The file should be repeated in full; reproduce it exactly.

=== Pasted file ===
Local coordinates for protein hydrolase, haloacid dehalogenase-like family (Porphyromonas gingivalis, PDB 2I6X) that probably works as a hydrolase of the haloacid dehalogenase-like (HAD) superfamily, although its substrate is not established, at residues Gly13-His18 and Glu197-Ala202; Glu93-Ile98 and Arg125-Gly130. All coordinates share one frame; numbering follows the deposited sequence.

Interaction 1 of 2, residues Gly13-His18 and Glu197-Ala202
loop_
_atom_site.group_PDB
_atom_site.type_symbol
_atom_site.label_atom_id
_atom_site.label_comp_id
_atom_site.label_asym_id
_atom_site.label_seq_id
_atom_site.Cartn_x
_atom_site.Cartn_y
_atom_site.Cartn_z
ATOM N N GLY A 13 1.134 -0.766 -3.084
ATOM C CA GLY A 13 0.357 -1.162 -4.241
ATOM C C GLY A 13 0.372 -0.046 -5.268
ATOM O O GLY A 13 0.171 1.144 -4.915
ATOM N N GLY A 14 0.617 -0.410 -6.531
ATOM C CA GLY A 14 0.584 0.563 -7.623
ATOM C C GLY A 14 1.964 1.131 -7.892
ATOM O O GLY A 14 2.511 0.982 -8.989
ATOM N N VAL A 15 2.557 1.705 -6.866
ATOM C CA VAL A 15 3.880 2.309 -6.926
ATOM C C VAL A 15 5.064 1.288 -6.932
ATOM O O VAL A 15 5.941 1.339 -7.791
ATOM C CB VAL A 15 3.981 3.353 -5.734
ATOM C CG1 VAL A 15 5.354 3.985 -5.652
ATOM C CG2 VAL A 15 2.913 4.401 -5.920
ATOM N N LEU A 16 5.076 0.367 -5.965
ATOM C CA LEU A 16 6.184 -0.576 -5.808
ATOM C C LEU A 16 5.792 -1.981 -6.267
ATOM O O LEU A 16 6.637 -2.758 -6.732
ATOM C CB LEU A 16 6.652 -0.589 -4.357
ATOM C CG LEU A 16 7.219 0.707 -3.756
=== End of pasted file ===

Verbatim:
Local coordinates for protein hydrolase, haloacid dehalogenase-like family (Porphyromonas gingivalis, PDB 2I6X) that probably works as a hydrolase of the haloacid dehalogenase-like (HAD) superfamily, although its substrate is not established, at residues Gly13-His18 and Glu197-Ala202; Glu93-Ile98 and Arg125-Gly130. All coordinates share one frame; numbering follows the deposited sequence.

Interaction 1 of 2, residues Gly13-His18 and Glu197-Ala202
loop_
_atom_site.group_PDB
_atom_site.type_symbol
_atom_site.label_atom_id
_atom_site.label_comp_id
_atom_site.label_asym_id
_atom_site.label_seq_id
_atom_site.Cartn_x
_atom_site.Cartn_y
_atom_site.Cartn_z
ATOM N N GLY A 13 1.134 -0.766 -3.084
ATOM C CA GLY A 13 0.357 -1.162 -4.241
ATOM C C GLY A 13 0.372 -0.046 -5.268
ATOM O O GLY A 13 0.171 1.144 -4.915
ATOM N N GLY A 14 0.617 -0.410 -6.531
ATOM C CA GLY A 14 0.584 0.563 -7.623
ATOM C C GLY A 14 1.964 1.131 -7.892
ATOM O O GLY A 14 2.511 0.982 -8.989
ATOM N N VAL A 15 2.557 1.705 -6.866
ATOM C CA VAL A 15 3.880 2.309 -6.926
ATOM C C VAL A 15 5.064 1.288 -6.932
ATOM O O VAL A 15 5.941 1.339 -7.791
ATOM C CB VAL A 15 3.981 3.353 -5.734
ATOM C CG1 VAL A 15 5.354 3.985 -5.652
ATOM C CG2 VAL A 15 2.913 4.401 -5.920
ATOM N N LEU A 16 5.076 0.367 -5.965
ATOM C CA LEU A 16 6.184 -0.576 -5.808
ATOM C C LEU A 16 5.792 -1.981 -6.267
ATOM O O LEU A 16 6.637 -2.758 -6.732
ATOM C CB LEU A 16 6.652 -0.589 -4.357
ATOM C CG LEU A 16 7.219 0.707 -3.756